By KAISA PUHAKKA, professor in the Clinical Psychology Department at CIIS
Psychodynamic practice is making a comeback thanks to a recent surge in empirical research supporting it (see for example Jonathan Shedler's 2010 article in APA's The American Psychologist). But far-reaching developments in the field have been quietly happening long before they caught the public eye.
Psychodynamic therapy today is indeed very different from what it was in Freud's time. In a forthcoming book, "That Was Then, This is Now: An Introduction to Contemporary Psychodynamic Therapy," Shedler details recent changes in the field. To me the most fascinating developments are the active presence of the “unconscious” and the shift from authoritarian delivery of interpretations by therapist to patient to a more collaborative work between the two as practiced in contemporary relational psychodynamic approaches. These developments open a meeting ground for psychodynamic and other holistic approaches such as existential and phenomenological psychotherapies, which rejected the Freudian theory of the unconscious. They also open the door for exchanges with spiritual traditions such as Buddhism and its sophisticated meditative techniques for deepening access to the unconscious.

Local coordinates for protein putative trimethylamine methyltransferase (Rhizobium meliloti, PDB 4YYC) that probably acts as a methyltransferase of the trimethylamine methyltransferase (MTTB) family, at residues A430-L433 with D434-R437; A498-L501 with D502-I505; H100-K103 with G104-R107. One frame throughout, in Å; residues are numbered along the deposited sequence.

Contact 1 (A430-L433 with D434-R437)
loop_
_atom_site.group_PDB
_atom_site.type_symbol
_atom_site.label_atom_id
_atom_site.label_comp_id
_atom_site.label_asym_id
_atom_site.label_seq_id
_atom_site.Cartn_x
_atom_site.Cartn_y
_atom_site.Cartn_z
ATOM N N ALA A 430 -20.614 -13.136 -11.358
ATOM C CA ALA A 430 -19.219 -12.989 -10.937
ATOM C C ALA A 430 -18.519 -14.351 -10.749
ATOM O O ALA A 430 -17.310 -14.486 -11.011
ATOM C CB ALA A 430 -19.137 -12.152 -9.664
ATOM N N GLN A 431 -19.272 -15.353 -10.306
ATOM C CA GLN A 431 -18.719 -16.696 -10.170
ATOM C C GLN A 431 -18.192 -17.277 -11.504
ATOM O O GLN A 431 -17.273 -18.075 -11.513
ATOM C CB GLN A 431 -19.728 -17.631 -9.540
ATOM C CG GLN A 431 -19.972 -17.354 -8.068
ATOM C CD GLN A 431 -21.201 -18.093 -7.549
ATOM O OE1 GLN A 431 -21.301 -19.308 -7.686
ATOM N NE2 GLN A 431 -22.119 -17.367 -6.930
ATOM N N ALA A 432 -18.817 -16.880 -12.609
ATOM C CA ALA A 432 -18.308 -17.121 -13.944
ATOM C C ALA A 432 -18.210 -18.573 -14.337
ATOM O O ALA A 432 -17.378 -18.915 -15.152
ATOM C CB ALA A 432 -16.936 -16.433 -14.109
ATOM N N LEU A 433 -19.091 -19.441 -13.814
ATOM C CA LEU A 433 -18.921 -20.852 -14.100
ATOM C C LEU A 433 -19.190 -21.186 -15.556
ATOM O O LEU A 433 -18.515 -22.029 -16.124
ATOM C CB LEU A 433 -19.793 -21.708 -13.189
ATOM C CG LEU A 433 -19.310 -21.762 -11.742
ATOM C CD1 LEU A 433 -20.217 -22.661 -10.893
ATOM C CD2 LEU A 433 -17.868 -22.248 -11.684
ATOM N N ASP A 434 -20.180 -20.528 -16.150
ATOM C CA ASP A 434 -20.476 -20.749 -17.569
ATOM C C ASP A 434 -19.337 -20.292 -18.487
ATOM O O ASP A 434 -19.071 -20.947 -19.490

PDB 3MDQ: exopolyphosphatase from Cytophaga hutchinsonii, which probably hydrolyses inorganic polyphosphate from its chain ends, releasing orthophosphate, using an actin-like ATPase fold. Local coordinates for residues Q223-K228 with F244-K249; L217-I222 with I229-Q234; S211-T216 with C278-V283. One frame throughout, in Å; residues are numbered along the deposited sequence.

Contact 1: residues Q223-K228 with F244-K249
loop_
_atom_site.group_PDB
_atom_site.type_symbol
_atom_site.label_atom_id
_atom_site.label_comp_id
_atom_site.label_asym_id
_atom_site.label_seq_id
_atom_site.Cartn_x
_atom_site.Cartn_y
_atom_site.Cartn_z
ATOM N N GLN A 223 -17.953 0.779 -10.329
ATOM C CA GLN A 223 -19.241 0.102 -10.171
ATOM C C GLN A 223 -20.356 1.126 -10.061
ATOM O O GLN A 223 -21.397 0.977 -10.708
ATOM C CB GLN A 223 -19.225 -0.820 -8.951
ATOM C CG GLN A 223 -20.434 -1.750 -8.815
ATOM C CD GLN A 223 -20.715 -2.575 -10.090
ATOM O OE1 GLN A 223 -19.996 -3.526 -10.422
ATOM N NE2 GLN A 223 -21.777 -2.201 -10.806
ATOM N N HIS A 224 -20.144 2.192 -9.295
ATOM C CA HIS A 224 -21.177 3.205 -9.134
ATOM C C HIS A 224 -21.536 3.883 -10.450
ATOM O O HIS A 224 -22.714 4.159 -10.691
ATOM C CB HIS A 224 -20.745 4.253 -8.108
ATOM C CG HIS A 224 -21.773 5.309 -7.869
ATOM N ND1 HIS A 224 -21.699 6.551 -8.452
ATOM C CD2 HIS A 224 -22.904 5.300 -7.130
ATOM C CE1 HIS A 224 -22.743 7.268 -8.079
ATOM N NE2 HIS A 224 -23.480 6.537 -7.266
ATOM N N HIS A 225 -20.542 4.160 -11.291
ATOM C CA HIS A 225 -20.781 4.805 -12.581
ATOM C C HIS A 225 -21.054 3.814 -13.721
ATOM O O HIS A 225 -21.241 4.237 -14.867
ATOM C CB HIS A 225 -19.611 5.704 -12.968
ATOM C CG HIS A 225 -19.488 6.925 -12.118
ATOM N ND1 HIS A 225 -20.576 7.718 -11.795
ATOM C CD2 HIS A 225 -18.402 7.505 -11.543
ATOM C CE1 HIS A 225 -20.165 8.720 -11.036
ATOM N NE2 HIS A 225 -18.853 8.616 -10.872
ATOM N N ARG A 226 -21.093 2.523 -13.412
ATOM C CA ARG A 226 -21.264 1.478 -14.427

Now what is it that psychodynamic therapists do? Freud used to call ours an “impossible profession,” and certainly it is impossible to answer this question briefly. Just for starters, they do a lot of deep listening, which is an extraordinary skill that's being honed throughout the training of psychodynamic therapists and usually keeps developing in depth and refinement even after formal training. It takes more than the ordinary ear to listen deeply, which is why Theodore Reik long ago named it “listening with the third ear.” Deep listening tunes not just into what the person knows about themselves but also what they don't know and perhaps don't want to know about themselves. The latter especially is important because very likely nobody ever listened to it before. It may be communicated by words not intended, by gestures and body language, and by something even more subtle and difficult to name that therapists sense to the extent that they are open to sensing it.
This takes me back to the importance of training and cultivation of the extraordinary skill of listening. For this skill to deepen, the therapists in training need to turn their “third ear” toward their own interior to learn to sense in the moment what otherwise would pass unnoticed in their response to the patient. In contemporary psychodynamic therapy, the boundary between the conscious and the unconscious is permeable, and some of what happens in the process between therapist and patient is communicated directly without conscious verbal mediation. Buddhist meditative practices, such as mindfulness-based stress-reduction, have been adapted as simple techniques for the benefit of patients in mainstream symptom reduction approaches. In psychodynamic therapy, it is first and foremost the therapists who benefit from Buddhist meditation in deepening their attunement to their own as well as the patient's interior processes.